She said this included “very public reports” of ransomware attacks on some of Australia’s largest companies.

She said the attacks inflicted “significant damage” on businesses, including small businesses.

Criminals were using ransomware to “tie up your data, to steal your IP, to lock up your systems and then to demand money and payment for its release.”

“It’s relentless and merciless, and we know that their tactics are to attack those most vulnerable,” she said.

Ms Bradshaw urged businesses to continually update their software and regularly back up data and store it in a safe place “away from the internet”.

She said companies should also seek to use multifactor authentication where they could when people logged into their accounts.

Then Defence Minister Linda Reynolds said the attacks were coming from a range of sources from “very ruthless cyber criminals” to “state based actors.”

McGrathNicol partner Darren Hopkins told The Australian that in most of the cases his company had advised on, the ransomware attacks could have been prevented if the victim had paid more attention to taking preventive action, including making sure they regularly downloaded patches updating their software.

He said he believed that many of the attacks were being made by organised crime groups in Eastern Europe which were using ransomware as a way of funding their organisation.

“There are a lot of suggestions that cyber crime is now worth more to organised crime than the drug industry,” he said.

He said many of these ransomware attacks did not start with a flat demand for an amount to be paid by ransom but left messages in the computer system asking the companies to get in touch with regard to the amount to be paid.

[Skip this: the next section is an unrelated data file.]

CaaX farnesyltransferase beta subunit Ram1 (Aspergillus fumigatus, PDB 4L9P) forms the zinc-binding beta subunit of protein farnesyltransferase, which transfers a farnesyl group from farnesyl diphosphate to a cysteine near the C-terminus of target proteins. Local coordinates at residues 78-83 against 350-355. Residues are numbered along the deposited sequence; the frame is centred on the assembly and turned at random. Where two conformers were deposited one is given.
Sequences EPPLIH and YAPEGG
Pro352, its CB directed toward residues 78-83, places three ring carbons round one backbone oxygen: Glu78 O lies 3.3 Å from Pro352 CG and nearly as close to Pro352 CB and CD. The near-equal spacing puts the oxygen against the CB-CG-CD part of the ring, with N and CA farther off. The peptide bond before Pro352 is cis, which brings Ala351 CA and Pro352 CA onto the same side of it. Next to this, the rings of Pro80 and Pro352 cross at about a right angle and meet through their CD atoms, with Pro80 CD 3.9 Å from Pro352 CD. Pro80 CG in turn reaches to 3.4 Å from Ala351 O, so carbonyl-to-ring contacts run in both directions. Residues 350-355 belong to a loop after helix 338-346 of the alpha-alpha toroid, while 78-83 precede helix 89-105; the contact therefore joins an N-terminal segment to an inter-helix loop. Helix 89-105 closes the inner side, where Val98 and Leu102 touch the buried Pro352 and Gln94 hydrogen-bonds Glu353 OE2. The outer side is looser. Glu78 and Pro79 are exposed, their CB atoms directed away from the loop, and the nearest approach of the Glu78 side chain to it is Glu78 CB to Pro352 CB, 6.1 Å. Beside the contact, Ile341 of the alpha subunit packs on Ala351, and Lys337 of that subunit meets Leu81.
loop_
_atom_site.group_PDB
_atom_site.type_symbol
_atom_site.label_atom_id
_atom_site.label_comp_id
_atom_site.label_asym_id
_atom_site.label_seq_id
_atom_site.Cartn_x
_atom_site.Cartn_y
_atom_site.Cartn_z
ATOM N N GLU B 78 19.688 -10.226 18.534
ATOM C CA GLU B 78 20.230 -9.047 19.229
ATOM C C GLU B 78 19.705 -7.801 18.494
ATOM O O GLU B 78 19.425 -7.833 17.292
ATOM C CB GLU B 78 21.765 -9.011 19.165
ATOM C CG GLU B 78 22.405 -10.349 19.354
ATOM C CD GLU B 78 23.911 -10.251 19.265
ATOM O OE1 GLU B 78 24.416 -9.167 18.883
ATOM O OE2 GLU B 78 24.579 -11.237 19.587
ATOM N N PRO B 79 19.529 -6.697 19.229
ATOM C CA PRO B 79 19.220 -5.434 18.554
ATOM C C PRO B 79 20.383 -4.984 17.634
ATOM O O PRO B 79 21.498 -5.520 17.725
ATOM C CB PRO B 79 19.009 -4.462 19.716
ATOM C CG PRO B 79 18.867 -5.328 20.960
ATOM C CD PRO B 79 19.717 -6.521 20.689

He said the ransomware extortionists were becoming increasingly clever in assessing how much companies were prepared to pay to buy them off.

Some companies at the moment were opting to pay the ransom and claim the cost off their cyber insurance.

Mr Hopkins said McGrathNicol was currently working on advising clients on several ransomware attacks at the moment and had dealt with some 150 different cyber attacks and breaches for clients over the past year.

“We are seeing a lot more ransomware attacks in the last six months which are becoming far more damaging to business.”

He said that there were an increasing number of cases where it was clear there was a human being involved, directing the process.

“The last few cases we have been working on have been human led.

“There is a person in the system, it is not just a piece of malware.”

He said the cyber criminals were talking directly with companies, warning them they would releasing their customers data and the company’s private data to the world unless they agreed to pay the ransom.

“They are being asked to pay a ransom so as not to cause more harm to the people who information the company has.”

He said McGrathNicol had been working with some companies for as long as three months to try to help them handle their problems with ransomware criminals.

“A lot of ransomware has been coming out of Eastern bloc countries,” he said.

He said in many cases the initial file on the system requested the company under attack to get into contact with the cyber criminal to discuss payment of the ransom.

“They are telling the company that it needs to make contact to understand what the payment might be.”

The incidences of ransomware attacks had involved claims for payment of up to $10m.

“We have seen incidences where people have paid the ransom,” he said.

He said most recent attacks had involved situations where the victim organisation has had to download a piece of software in order to contact the attacker and find out the terms.

He said the cyber security world was closely watching the situation where a ransom of $50m had been demanded of computer company Acer.

He said the Nine group should be prepared to tell their external vendors and partners of the details of the attack “so other organisations can take steps to safeguard their own networks and not let the attack spread.”